I’m going to air my dirty laundry here. I don’t check my kids’ grades. I don’t track their assignments. I don’t do their homework for them, so they can get a “good grade.” We don’t have any intricate reward or punishment systems, either. You probably already guessed that I do not pay or bribe my children to make the honor roll. If they make honor roll, that should have intrinsic value. If they don’t make the honor roll, that shouldn’t be the end of the freaking world. Either way, I am proud of them.
My children aren’t their academic scores, statistics, or assignments. They are learning the midst of a global pandemic, which is difficult beyond description. Currently, I have one child homeschooling, one remote learning, and two learning in-person. That alone is an accomplishment—for them and for me. Because of all the factors, including masks, distancing, technology, and seemingly daily policy changes, I’m going to adhere to the “do your best” philosophy more than ever before.
Sometimes their best is merely showing up for school. Sometimes their best is acing a social studies test. Sometimes they’re going to fail to understand an assignment and fail it. In the grande scheme of life, does any of this really matter right now? I just hope they are kind to the friend who got their feelings hurt, studied hard for their test, and experienced the joy of learning.
Of course, I don’t leave my kids to flounder and fail. This isn’t a too-bad-so-sad situation. If my tween needs help with a math problem, I’m going to review it with her. If my other tween asks, I will certainly help her study for her spelling test. If my second-grader is overwhelmed after a long day of remote learning, we will absolutely be taking an extra “recess.” I have to remind them sometimes that they need to do their best, or that I am certain that they can do more or better on a particular assignment or task. However, this doesn’t mean I push them to the brink of a breakdown.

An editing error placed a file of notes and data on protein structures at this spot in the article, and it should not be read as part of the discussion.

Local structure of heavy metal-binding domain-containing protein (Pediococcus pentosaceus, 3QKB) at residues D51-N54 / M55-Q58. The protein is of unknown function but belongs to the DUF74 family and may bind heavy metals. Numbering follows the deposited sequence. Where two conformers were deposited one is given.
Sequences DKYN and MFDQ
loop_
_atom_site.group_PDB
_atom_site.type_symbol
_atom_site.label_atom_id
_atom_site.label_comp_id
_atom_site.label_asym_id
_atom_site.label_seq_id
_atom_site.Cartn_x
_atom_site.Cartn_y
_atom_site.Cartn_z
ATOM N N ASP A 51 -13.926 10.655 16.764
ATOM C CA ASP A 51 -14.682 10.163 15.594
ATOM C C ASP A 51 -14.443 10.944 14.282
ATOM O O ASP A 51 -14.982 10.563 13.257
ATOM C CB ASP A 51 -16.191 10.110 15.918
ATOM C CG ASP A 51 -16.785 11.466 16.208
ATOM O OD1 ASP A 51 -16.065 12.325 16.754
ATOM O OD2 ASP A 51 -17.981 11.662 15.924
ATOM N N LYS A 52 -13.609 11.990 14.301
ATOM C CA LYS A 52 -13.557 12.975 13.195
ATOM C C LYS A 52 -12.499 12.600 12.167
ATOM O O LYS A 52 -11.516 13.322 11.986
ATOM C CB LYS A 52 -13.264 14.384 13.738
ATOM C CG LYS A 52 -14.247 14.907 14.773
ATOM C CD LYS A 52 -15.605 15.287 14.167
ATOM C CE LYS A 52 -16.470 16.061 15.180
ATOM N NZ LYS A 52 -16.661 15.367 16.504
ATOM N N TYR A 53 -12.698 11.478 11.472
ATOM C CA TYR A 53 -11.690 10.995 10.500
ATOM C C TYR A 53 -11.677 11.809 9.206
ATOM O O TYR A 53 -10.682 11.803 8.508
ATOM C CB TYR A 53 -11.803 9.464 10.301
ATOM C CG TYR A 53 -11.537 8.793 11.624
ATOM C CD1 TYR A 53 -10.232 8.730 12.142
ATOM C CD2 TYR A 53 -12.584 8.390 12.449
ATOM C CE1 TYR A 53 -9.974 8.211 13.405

My big family has never had it all together, and right now, in the midst of pandemic schooling, we are far (so far) from being the cream of the crop. What matters most is that our children (ourselves and our educators) are physically, emotionally, and mentally healthy. This means letting our best be just that, our best, and letting the rest go.
If you see my minivan cruising through town, you won’t spot a “my child is on the honor roll” sticker on the back windshield. That’s hardly what makes my kids awesome. The fact that we’re blasting their favorite station or talking about how our day went is what matters. Sharing, encouraging, and reminding are important conversations. Lectures about trying harder, pushing more, and attaining a certain level aren’t.
To me, failing means having perpetually miserable children who put impossible standards on themselves (and parents who perpetuate or initiate that). Success comes from perspective, an understanding that we are doing our very best in an unprecedented situation. We all need grace, patience, support, and encouragement. Most of all, we all need to be reminded that we are doing our best and that is absolutely good enough.